This one is related to the previous entry because when you travel it tends to mess up your sleep patterns. Not only that, but the hectic pace of catching flights or an all-day car trip can alter your usual diet and cause you to not drink enough water. For a healthy person, this isn't a huge deal but for someone with AFib the additional stress on your body could be too much.
First of all, this is not an excuse to sit on your couch all day. What it means is that if you have AFib you need to be hyper-aware of where your limits are. Don't push yourself too hard, especially during aerobic exercise. The good news is, we live in a world that has all kinds of great technology for keeping up with your heart rate. Fitbits are especially popular, as are Apple watches, which have several health-related apps you can download.
Consider this as a catch-all term for the substances people put in their bodies that can cause harm. Especially in excess. Alcohol, caffeine, sugar, cigarettes and marijuana are all ways in which many people choose to de-stress. This is not a judgment on lifestyle choices, but all of those can also have seriously dangerous effects on those with AFib. Those with AFib should consider significantly cutting back on any of these and talk to a doctor about what the right balance looks like.
Can I prevent getting AFib?
While there is no guaranteed way to prevent getting AFib, there are methods for lowering the risk of developing it. While genetics almost certainly plays a significant role in determining risk factor, there are certain things that can be done to maintain a healthy heart.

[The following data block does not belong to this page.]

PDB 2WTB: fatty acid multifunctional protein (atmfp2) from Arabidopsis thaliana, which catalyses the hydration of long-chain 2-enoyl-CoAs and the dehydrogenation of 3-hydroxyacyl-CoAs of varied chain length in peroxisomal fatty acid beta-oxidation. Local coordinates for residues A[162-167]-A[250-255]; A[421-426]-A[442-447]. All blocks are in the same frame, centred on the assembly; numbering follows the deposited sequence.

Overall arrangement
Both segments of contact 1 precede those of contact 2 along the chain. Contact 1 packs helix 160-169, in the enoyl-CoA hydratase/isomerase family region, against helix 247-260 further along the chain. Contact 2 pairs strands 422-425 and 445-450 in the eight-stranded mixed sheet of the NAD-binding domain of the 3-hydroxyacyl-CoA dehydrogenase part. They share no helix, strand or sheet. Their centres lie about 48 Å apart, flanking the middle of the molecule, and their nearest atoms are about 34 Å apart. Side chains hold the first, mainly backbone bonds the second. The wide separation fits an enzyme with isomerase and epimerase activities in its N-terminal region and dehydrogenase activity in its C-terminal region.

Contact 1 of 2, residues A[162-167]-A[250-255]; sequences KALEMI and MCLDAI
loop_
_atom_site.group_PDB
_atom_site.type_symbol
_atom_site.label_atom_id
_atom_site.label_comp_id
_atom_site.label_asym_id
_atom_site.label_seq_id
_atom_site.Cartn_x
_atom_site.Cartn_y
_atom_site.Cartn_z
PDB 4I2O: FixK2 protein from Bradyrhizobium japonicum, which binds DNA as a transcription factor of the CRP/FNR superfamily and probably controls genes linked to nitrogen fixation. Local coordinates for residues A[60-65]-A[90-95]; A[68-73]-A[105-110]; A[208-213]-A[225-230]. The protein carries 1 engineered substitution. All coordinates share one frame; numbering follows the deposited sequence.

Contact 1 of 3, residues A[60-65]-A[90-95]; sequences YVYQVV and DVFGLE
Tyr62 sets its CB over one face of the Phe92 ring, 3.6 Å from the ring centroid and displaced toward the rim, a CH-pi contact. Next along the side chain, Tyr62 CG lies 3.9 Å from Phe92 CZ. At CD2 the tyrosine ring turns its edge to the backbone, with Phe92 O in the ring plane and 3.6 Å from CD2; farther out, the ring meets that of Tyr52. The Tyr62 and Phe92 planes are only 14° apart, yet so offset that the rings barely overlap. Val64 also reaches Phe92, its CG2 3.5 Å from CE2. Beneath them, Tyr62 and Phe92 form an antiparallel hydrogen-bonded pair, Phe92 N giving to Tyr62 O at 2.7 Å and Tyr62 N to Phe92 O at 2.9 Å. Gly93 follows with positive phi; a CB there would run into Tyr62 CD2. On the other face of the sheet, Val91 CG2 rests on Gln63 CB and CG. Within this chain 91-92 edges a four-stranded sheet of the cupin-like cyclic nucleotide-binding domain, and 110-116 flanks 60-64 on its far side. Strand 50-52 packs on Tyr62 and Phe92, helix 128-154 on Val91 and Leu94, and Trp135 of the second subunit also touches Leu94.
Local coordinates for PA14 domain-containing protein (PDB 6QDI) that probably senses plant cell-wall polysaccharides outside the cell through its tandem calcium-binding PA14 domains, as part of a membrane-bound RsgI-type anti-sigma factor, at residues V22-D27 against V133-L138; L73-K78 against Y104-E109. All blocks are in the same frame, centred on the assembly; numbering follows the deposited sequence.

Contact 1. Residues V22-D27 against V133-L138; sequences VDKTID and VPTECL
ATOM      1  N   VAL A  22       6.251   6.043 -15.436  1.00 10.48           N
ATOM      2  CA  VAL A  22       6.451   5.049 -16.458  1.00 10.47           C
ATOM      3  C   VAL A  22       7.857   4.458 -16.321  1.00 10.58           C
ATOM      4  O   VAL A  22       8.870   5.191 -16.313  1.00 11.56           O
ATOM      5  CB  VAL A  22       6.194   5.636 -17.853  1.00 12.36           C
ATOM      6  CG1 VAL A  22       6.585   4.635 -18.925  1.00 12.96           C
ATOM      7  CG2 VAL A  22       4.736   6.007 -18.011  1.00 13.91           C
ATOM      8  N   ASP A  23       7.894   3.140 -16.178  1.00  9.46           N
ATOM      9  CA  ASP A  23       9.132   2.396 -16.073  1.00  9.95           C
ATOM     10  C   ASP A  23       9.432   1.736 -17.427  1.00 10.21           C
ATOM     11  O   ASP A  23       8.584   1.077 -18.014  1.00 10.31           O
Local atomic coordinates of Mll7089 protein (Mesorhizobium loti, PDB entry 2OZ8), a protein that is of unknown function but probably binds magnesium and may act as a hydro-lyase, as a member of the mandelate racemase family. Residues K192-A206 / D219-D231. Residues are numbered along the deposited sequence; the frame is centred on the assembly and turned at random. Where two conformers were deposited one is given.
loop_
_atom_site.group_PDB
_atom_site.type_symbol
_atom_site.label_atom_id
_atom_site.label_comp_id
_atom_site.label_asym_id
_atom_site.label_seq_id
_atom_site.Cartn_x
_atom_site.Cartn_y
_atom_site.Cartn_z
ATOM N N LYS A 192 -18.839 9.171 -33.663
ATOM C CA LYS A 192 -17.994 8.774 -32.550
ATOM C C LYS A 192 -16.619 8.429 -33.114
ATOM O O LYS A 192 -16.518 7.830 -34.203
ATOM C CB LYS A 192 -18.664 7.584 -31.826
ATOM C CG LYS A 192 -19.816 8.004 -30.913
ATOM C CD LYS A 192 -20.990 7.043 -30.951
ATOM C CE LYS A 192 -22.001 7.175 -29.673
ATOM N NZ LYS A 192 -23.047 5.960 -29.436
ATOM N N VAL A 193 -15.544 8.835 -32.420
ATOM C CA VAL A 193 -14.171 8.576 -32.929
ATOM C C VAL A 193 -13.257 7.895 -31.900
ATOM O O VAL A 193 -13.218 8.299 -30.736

Regular physical activity has many benefits on heart health, not the least of which is reducing the risk of AFib. Just engaging in regular moderate exercise can do wonders for your heart and the cardiovascular system as a whole. The heart is a muscle and the stronger it is, the less likely it is to get off-rhythm and develop AFib, or any form of arrhythmia. Exercise has also been shown to reduce stress, which has been shown to be an AFib trigger as well.
Diet is a major factor in determining overall health, including the heart. Good, nutritious foods can be used by the body to become stronger. Those looking to strengthen their heart should look for foods that are low in salt, cholesterol, trans fat and saturated fat. Fortunately, there are lots of resources available that show how to maintain a heart-healthy diet.
Manage Your Weight
The more fat we have in our bodies, the harder our heart has to work to get blood where it needs to go. You're also more likely to build up cholesterol plaque in your arteries, which can, in turn, increase your blood pressure. All of which increases your risk for AFib, heart attack, heart disease and stroke.
There are countless resources available to help people manage their weight. Diets, at-home workouts, and gyms are just a few of the tools people can use to get healthier. The bottom line is the best weight loss solution is the one that works for you. So do your research, find something that's credible and get started.
The Bottom Line
First of all, understand that AFib is a serious condition. Prolonged, untreated AFib can stress the heart and increase the risk of heart failure and stroke.
If you think you may have AFib, even if you are just experiencing mild versions of AFib symptoms, it is worth it to schedule a screening. If you don't have AFib, it's helpful for your doctor to at least be able to cross it off the list of potential causes for why you are experiencing pain and discomfort.
Peace of Mind With Life Line Screening
At Life Line Screening, we have years of experience helping people prevent major medical issues with vital early detection services, including AFib EKGs. In fact, screenings are our specialty. We partner with community centers to help people get quick, easy access to the screenings they want to stay on top of their health. No lengthy doctor's visits, no complicated insurance to deal with, just convenient screenings for health-conscious people conducted by trained professionals.